Agriculture experts and members of civil societies from across the country are discussing in Bihar capital Patna the new Green Revolution being undertaken in seven Indian eastern states. The brainstorming session on the topic “Green Revolution: Eastern India On Disastrous Punjab Path?” is being organized by ASHA or the Alliance for Sustainable & Holistic Agriculture, a national network of more than 400 Indian organisations.
The organisers say their programme is enlightening the participating farmers, activists and officials from several states who are presenting their case studies. Sounds good… as I am given to understand that ASHA has been working on seed self-reliance for farmers. I hope it will thus showcase its expertise for the benefit of farmers of the target states i.e. Uttar Pradesh, Bihar, Jharkhand, West Bengal, Assam, Orissa and Chattisgarh. The new Green Revolution is going on in these eastern states under a new initiative started by the Indian Government.
Hope you too could contribute to the debate and processes around this Green Revolution to ensure that seed and food sovereignty as well as security are enhanced, even as livelihoods of farmers in the target states are improved. According to ASHA Convener Kavitha Kuruganti, the full aftermath of the Green Revolution is slowly appearing in places like Punjab as stories and studies appear regularly on the environmental, economic and environmental health disaster that is unfolding there.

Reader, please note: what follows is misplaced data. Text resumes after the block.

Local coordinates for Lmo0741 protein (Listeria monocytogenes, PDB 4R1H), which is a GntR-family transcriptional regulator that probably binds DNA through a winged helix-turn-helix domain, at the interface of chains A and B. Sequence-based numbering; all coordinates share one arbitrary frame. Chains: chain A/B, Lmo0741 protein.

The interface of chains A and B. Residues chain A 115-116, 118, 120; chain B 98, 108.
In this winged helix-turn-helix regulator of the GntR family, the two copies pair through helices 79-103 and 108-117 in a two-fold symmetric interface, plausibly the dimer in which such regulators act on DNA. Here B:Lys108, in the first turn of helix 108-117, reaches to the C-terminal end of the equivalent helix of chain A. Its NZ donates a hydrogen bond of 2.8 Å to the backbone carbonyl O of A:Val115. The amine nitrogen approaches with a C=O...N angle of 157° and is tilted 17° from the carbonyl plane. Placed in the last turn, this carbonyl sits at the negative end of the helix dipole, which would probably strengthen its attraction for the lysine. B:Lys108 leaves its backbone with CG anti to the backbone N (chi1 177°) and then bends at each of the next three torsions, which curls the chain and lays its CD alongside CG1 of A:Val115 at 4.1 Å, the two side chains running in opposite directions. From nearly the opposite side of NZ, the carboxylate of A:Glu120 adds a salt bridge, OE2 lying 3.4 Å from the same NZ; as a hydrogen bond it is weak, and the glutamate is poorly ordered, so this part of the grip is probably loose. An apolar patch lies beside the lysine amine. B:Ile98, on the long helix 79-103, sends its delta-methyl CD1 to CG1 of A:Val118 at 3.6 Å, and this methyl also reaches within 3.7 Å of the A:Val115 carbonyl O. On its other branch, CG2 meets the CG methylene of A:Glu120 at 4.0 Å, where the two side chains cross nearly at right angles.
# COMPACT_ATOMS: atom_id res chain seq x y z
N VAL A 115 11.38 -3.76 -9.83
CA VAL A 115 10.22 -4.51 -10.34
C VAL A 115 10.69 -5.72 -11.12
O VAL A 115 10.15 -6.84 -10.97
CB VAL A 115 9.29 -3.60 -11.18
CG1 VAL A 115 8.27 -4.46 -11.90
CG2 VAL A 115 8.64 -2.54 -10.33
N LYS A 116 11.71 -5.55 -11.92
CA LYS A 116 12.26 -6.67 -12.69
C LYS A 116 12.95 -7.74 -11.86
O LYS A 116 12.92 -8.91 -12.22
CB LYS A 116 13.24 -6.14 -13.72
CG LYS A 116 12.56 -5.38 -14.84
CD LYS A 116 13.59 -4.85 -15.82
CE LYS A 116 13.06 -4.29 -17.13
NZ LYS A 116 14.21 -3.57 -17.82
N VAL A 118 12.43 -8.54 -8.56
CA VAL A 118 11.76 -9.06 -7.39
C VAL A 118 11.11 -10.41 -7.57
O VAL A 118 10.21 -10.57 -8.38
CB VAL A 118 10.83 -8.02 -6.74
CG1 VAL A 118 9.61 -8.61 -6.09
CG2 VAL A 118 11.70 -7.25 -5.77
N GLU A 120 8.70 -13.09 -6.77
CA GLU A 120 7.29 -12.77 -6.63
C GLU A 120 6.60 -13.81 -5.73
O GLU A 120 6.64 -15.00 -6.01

“To this day, no formal processes or reviews have been undertaken by the Government of India on the (first) Green Revolution and lessons to be learnt for future policies related to agriculture in India. However, the State of the Environment Report of the Ministry of Environment & Forests points out that the degradation/erosion of many productive resources is related to intensive agriculture models of the kind that Green Revolution promoted,” she says.
Last year, ASHA had organised the ‘Kisan Swaraj Yatra’, a pan-Indian outreach and mobilization effort to draw fresh attention of the nation to the continuing agrarian crisis in India. Yessss! It is thus certainly imperative to look at the proposals, plans and implementation of the new “Green Revolution in Eastern India”. More so when people are talking about private-sector-led, hybrid-seed-centric, high-external-input Green Revolution model in Eastern India. It is our responsibility to ensure that the adverse consequences of the earlier Green Revolution don’t visit upon us again.
And for this, adequate emphasis must be paid to sustainability issues, particularly with respect to livelihoods and environmental resources, in addition to seed sovereignty issues. And we should not forget that some of the most marginalized and poor communities of India still live in these target states and any additional risks that confront them because of policy-initiated shifts in their livelihoods will further impoverish them.
A Related Link: Green Revolution In Bihar Is Different From Punjab: Govt